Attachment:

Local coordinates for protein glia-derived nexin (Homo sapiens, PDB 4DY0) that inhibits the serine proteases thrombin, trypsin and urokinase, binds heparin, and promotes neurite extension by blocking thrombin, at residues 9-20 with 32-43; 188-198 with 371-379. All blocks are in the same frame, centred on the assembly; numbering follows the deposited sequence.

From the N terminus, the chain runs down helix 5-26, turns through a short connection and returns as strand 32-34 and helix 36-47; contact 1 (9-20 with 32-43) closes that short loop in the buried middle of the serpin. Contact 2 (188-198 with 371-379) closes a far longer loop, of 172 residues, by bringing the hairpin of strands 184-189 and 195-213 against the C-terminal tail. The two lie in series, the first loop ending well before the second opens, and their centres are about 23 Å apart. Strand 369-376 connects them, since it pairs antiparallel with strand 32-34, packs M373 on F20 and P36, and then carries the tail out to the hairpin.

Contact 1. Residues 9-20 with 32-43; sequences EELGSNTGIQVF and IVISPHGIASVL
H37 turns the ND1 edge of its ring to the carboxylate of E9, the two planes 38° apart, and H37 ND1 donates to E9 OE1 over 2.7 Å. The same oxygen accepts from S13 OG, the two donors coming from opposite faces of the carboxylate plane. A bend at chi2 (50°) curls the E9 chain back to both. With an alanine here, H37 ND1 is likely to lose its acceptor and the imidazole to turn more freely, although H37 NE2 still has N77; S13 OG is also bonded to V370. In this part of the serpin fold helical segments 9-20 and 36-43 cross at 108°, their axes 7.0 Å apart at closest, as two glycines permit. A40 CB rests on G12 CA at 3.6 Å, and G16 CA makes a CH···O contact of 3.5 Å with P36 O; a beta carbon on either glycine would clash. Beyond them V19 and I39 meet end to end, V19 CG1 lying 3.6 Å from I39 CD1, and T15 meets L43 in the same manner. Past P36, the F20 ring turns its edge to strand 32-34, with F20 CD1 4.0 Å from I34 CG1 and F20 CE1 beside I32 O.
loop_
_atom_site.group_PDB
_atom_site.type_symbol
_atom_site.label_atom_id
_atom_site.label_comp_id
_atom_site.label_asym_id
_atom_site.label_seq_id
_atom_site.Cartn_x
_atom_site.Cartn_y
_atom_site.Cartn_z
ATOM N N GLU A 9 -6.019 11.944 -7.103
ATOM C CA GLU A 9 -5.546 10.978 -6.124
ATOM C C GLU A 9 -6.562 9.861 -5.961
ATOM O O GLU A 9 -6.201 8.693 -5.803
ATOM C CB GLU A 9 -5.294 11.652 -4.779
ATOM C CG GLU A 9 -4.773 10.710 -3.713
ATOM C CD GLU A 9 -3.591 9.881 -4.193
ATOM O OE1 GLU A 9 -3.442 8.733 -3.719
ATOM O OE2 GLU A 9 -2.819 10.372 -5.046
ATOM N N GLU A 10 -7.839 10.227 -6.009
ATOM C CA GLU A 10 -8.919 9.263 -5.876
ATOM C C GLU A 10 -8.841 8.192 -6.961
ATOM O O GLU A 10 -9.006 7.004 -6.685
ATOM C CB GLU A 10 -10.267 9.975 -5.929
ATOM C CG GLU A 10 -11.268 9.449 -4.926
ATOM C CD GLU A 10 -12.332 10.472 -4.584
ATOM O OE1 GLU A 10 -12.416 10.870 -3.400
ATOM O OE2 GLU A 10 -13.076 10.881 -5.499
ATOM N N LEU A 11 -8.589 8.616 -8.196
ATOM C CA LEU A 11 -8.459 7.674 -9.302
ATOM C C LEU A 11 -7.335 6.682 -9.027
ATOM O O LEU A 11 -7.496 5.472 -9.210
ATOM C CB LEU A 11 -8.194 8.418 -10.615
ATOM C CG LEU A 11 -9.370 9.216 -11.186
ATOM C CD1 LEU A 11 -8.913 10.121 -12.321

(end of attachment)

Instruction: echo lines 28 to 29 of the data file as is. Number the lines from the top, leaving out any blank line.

ATOM C CB GLU A 10 -10.267 9.975 -5.929
ATOM C CG GLU A 10 -11.268 9.449 -4.926